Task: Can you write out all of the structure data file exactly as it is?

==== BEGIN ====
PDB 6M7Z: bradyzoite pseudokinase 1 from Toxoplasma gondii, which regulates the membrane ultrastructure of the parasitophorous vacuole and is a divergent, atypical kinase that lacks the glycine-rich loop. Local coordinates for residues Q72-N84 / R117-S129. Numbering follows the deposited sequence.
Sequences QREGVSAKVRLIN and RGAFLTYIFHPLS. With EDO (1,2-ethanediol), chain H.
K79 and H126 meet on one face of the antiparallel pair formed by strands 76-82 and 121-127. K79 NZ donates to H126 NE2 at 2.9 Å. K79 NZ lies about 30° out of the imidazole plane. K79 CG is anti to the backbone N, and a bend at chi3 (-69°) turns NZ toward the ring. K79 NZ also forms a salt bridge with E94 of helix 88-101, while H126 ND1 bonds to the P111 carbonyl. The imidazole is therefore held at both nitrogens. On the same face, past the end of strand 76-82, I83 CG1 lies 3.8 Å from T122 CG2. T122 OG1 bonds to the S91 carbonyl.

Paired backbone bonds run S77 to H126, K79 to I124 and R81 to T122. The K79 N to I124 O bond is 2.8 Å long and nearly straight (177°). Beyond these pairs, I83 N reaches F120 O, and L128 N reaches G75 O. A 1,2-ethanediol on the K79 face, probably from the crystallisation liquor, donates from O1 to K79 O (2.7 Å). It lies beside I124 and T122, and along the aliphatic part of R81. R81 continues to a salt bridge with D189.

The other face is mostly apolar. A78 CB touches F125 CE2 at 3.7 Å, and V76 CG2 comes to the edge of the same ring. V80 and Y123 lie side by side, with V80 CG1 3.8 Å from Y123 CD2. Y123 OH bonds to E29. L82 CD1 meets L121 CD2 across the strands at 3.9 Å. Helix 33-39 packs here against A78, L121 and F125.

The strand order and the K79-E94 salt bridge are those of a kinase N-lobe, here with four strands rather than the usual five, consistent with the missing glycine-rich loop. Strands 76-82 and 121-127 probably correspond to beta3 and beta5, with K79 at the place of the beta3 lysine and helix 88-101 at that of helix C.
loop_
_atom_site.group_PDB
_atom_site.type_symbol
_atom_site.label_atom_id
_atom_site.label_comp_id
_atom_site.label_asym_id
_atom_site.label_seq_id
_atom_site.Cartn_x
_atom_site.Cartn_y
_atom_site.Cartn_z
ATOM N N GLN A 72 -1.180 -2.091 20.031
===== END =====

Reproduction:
PDB 6M7Z: bradyzoite pseudokinase 1 from Toxoplasma gondii, which regulates the membrane ultrastructure of the parasitophorous vacuole and is a divergent, atypical kinase that lacks the glycine-rich loop. Local coordinates for residues Q72-N84 / R117-S129. Numbering follows the deposited sequence.
Sequences QREGVSAKVRLIN and RGAFLTYIFHPLS. With EDO (1,2-ethanediol), chain H.
K79 and H126 meet on one face of the antiparallel pair formed by strands 76-82 and 121-127. K79 NZ donates to H126 NE2 at 2.9 Å. K79 NZ lies about 30° out of the imidazole plane. K79 CG is anti to the backbone N, and a bend at chi3 (-69°) turns NZ toward the ring. K79 NZ also forms a salt bridge with E94 of helix 88-101, while H126 ND1 bonds to the P111 carbonyl. The imidazole is therefore held at both nitrogens. On the same face, past the end of strand 76-82, I83 CG1 lies 3.8 Å from T122 CG2. T122 OG1 bonds to the S91 carbonyl.

Paired backbone bonds run S77 to H126, K79 to I124 and R81 to T122. The K79 N to I124 O bond is 2.8 Å long and nearly straight (177°). Beyond these pairs, I83 N reaches F120 O, and L128 N reaches G75 O. A 1,2-ethanediol on the K79 face, probably from the crystallisation liquor, donates from O1 to K79 O (2.7 Å). It lies beside I124 and T122, and along the aliphatic part of R81. R81 continues to a salt bridge with D189.

The other face is mostly apolar. A78 CB touches F125 CE2 at 3.7 Å, and V76 CG2 comes to the edge of the same ring. V80 and Y123 lie side by side, with V80 CG1 3.8 Å from Y123 CD2. Y123 OH bonds to E29. L82 CD1 meets L121 CD2 across the strands at 3.9 Å. Helix 33-39 packs here against A78, L121 and F125.

The strand order and the K79-E94 salt bridge are those of a kinase N-lobe, here with four strands rather than the usual five, consistent with the missing glycine-rich loop. Strands 76-82 and 121-127 probably correspond to beta3 and beta5, with K79 at the place of the beta3 lysine and helix 88-101 at that of helix C.
loop_
_atom_site.group_PDB
_atom_site.type_symbol
_atom_site.label_atom_id
_atom_site.label_comp_id
_atom_site.label_asym_id
_atom_site.label_seq_id
_atom_site.Cartn_x
_atom_site.Cartn_y
_atom_site.Cartn_z
ATOM N N GLN A 72 -1.180 -2.091 20.031